A new underwater robot designed by University of Washington researchers will monitor the effects of tidal and wave energy on marine habitats.

The monitoring instruments are housed inside the white box in the middle. The Millennium Falcon ROV is positioned just over and under the white box. Researchers tested the device’s ability to fasten onto a docking station underwater, seen foreground.
Applied Physics Laboratory, UW

The instrument package has a range of technologies: a stereo camera to collect photos and video, a sonar system, hydrophones to hear marine mammal activity, sensors to gauge water quality and speed, a click detector to listen for whales, dolphins and porpoises, and a device to detect fish tags. A fiber optic cable connection back to shore allows for real-time monitoring and control, and the device will be powered by a copper wire.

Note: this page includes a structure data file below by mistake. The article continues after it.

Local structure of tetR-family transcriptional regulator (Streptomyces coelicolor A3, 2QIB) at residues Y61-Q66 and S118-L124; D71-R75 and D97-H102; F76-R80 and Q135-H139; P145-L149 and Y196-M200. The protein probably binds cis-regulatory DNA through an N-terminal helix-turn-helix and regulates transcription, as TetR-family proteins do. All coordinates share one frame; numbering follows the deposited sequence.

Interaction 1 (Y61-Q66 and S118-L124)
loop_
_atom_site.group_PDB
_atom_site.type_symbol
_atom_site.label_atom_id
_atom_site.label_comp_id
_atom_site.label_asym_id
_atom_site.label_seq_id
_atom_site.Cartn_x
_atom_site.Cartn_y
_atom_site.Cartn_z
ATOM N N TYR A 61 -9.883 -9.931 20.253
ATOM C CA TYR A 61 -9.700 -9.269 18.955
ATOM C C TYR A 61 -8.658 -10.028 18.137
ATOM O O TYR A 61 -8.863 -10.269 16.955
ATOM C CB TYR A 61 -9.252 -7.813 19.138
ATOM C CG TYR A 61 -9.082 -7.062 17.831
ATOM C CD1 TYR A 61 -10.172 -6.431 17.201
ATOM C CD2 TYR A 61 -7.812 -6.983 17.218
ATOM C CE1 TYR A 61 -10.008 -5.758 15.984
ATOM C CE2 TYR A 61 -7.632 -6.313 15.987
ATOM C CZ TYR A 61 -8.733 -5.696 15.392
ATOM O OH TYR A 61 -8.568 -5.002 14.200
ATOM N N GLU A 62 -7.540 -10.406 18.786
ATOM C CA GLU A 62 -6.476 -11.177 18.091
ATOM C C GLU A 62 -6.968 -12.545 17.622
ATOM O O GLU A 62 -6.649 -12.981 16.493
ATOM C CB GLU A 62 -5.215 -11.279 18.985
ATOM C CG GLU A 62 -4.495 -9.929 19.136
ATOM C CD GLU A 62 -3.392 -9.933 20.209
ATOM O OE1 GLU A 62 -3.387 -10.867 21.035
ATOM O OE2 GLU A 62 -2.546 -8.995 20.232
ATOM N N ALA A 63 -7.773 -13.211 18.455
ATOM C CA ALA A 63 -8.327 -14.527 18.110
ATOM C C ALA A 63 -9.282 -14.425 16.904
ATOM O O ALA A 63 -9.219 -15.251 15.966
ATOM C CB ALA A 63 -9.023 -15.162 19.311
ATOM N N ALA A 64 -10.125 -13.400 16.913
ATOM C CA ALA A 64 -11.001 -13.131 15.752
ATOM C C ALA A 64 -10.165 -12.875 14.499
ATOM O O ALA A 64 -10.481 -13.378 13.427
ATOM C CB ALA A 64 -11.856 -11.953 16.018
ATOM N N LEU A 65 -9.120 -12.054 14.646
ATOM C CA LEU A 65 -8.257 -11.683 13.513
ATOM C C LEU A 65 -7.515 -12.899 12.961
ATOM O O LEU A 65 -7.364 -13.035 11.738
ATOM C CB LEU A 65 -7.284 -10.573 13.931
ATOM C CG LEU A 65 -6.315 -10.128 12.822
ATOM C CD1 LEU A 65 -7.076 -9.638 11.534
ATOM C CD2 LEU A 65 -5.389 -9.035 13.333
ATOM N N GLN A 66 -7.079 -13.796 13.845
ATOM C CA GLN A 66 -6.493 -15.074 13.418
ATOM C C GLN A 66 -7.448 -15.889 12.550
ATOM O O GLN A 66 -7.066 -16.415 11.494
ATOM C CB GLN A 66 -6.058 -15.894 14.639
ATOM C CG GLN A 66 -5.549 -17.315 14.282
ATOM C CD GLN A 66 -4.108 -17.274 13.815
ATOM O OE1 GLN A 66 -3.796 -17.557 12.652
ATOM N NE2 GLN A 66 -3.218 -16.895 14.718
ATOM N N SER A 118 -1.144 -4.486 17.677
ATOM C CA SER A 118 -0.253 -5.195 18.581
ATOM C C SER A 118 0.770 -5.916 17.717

The instruments fit inside a remotely operated vehicle, or ROV, that can maneuver underwater and drop off the instrumentation package at a docking station integrated onto a turbine or other existing subsea infrastructure. The tool attaches to most types of underwater infrastructure, ranging from tidal turbines to offshore oil and gas rigs.

Researchers outfitted the underwater surveying machine with five extra thrusters on an external frame to give it more power to move against strong currents. Actuators on the vehicle latch the monitoring instruments onto a subsea docking station, and then the robot can disengage, leaving the instruments in place, and travel back to the water’s surface.

The team tested the vehicle, dubbed the"Millennium Falcon," and the instruments it transports, called the Adaptable Monitoring Package, underwater for the first time in January. UW will continue testing in Puget Sound under more challenging conditions starting this month.


Also: Learn about Biologically Inspired Robots.